The Power of Habit by Charles Duhigg. Right off the bat I would say that this book is well written. However lot of the content is case studies and I had the feeling that that was in order to fill more pages. That being said the stories often had their “aha” moment where it dovetailed with the lesson of the chapter. Quite classy. I also noted that each chapter was very close to 30 pages which was quite satisfying actually. So there you have the most salient quality of this book: its excellent construction. A good example of a successful non-fiction book if ever one was to try and write one, in my opinion.
Onto the content itself. This is a rare book that bears directly on the reader’s behaviour. Often that’s what you hope from this genre. Among many ideas in the book; one sticks out as being central. You might even say the whole book revolved around just one idea. I’m referring to the theory that all habits are composed of three distinct parts:
Cue -> routine -> reward
I’ve found this very memorable and easy to apply to my own life. I even have the sense that it’s become a key part of my mental toolbox, if ever anything has. However, I’m yet to see if any positive behavioural changes will stick over the long term with this method (because I’ve only known about it for a week).
The way to “hack” your psychology, if you will, in order to change your behaviour, is to identify the three parts of the habit. Often a habit you’re trying to change. Once you’ve identified the cue then you must choose a different routine: a competing response. I’ve found that the effectiveness of this book breaks down with the selecting of a new reward. Or at least this is where the challenge lies. For example, it seems that sometimes any reward you could give yourself is just as bad or worse. For example if you’re trying to replace internet addiction and the steady dopamine rush you get from it, then what more innocuous reward can you replace it with? Marijuana? Sugary foods? Not all rewards are created equal. Over the long term it seems to me you have to learn how to delay gratification. There is a subtle balance there that this book doesn’t address.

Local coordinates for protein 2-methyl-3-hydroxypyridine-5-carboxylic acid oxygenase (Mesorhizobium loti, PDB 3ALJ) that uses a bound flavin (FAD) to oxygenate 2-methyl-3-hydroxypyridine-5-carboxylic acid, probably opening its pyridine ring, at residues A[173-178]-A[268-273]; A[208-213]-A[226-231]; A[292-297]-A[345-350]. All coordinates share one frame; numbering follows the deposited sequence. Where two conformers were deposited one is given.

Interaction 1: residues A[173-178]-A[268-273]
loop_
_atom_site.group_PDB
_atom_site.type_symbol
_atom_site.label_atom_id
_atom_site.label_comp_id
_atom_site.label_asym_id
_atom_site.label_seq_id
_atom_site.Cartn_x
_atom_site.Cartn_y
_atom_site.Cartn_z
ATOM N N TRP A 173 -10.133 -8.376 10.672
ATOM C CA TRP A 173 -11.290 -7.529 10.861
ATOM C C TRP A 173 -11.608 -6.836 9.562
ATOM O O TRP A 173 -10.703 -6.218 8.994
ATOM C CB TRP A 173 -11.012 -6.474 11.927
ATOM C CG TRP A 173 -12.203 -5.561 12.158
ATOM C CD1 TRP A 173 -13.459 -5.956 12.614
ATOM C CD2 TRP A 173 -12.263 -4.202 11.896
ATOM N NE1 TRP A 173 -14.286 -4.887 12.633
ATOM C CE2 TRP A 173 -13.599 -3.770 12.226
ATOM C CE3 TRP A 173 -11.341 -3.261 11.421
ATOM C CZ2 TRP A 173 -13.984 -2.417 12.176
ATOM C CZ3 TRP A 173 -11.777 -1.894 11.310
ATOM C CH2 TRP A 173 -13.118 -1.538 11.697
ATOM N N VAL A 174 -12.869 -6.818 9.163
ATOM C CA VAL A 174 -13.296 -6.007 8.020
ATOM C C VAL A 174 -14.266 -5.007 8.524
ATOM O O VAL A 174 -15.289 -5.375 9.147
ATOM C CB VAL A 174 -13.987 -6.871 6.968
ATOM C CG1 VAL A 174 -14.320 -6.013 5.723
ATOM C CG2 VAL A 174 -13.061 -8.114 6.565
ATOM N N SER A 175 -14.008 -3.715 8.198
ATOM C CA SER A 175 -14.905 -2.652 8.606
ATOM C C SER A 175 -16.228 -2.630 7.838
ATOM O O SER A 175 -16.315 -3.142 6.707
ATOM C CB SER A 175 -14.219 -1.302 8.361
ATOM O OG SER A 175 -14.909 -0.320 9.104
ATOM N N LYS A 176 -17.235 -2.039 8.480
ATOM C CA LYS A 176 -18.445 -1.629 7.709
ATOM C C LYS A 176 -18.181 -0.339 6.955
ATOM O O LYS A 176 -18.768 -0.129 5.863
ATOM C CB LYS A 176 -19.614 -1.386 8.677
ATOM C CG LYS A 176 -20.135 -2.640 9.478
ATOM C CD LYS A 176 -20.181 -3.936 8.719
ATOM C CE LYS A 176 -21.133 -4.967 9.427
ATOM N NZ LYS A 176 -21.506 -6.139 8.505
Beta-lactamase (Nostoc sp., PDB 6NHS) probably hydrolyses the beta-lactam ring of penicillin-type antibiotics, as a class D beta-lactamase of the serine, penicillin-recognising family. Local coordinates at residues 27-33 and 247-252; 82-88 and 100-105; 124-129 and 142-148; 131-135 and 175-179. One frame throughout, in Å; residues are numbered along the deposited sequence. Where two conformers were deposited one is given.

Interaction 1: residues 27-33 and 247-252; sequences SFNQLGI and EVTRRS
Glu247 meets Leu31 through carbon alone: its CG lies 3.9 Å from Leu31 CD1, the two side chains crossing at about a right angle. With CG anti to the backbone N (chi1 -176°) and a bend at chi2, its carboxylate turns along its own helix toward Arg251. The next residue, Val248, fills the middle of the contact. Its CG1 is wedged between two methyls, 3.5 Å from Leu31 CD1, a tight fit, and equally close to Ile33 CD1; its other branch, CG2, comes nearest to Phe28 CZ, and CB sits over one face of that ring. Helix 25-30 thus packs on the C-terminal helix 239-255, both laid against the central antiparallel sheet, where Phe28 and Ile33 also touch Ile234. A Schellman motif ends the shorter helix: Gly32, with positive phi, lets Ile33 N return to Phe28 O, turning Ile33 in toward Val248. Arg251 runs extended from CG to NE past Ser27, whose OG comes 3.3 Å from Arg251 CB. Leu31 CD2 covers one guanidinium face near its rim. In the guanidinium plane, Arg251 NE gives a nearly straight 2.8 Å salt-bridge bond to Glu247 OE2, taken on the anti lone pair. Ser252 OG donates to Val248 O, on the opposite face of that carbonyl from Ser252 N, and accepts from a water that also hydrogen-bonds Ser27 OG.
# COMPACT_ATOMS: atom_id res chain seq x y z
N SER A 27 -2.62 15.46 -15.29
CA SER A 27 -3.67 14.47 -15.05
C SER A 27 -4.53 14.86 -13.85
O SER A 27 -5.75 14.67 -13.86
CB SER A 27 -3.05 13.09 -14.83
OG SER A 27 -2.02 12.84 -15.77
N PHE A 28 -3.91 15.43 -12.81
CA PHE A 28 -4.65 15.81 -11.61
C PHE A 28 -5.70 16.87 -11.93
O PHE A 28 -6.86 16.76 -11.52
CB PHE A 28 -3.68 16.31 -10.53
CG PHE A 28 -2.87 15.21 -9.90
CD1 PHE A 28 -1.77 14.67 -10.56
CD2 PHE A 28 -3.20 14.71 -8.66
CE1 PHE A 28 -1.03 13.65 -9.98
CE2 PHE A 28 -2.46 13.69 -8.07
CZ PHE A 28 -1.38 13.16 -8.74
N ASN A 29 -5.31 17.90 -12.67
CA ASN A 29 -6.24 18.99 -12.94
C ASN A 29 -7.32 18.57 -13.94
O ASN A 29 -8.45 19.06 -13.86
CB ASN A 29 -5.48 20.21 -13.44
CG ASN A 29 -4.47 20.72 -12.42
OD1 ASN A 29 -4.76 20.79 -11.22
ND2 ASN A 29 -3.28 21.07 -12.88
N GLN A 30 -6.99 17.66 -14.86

Some things that I noted down from the book are:
- A keystone habit is one which leads to other positive habits emerging. For example I identified a keystone habit for me as avoiding the snooze button.
- The basal ganglia is the key part of the brain involved with habits. Brain scans show that over time the brain activity drops while doing the same activity. I.e. it becomes easier, more automatic, you can focus on other things while doing it even.
- Apparently you can’t truly extinguish a bad habit you can only change it. I quit smoking so I’m not sure about this. Noticing what triggers habitual behaviour is known as awareness training.
- It’s known as a competing response when you design a new response to the old cue e.g. chew gum when you crave a cigarette.
- Many new habits have a tendency to break down in high stress situations. Duhigg drew an analogy of Alcoholics Annonymous to show how they deal with this. Apparently putting faith in a higher power is the key to maintaining a habit in tough times.
- Willpower is a muscle not a skill. Build willpower through your habits and it can spill over into other things as well.
- Organisational habits. Starbucks turned self-discipline into an organisational habit by identifying and drilling on inflection points. Inflection points are challenging scenarios. People are more likely to stick with a desired behaviour if they have a definite plan for how to deal with inflection points.
- If you dress something new in old habits it becomes easier for people to accept. This is why new music on the radio sounds similar to last months. If it sounded too new people would be put off by it
- Effective social movements are driven by a combination of strong ties between people (close friends and family) and weak ties (larger community). This point didn’t seem to fit well with the central thesis of the book. He was trying to discuss societal habits (having already discussed individual and organisational habits).
- Most cues fall into one of five categories: location, time, emotional state, other people and immediately preceding action.
Reading this book has made me think a lot more about cues, routines and responses. Now I use cues as a way of anchoring certain behaviours that I’ve always wanted to employ – it does work well because cues are easy to remember. I’ve also started trying out rewarding myself for doing good things. It’s a bit of shock to my reward system. It’s like dopamine is generally a bit lower but then a big hit comes when I celebrate doing something important. For a long time I’ve been used to a very steady stream of dopamine and that pattern has been disturbed recently.
Usually books influence little more than your thoughts and feelings. All in all though I feel confident in saying that no book has had a more direct impact on my actions than this one.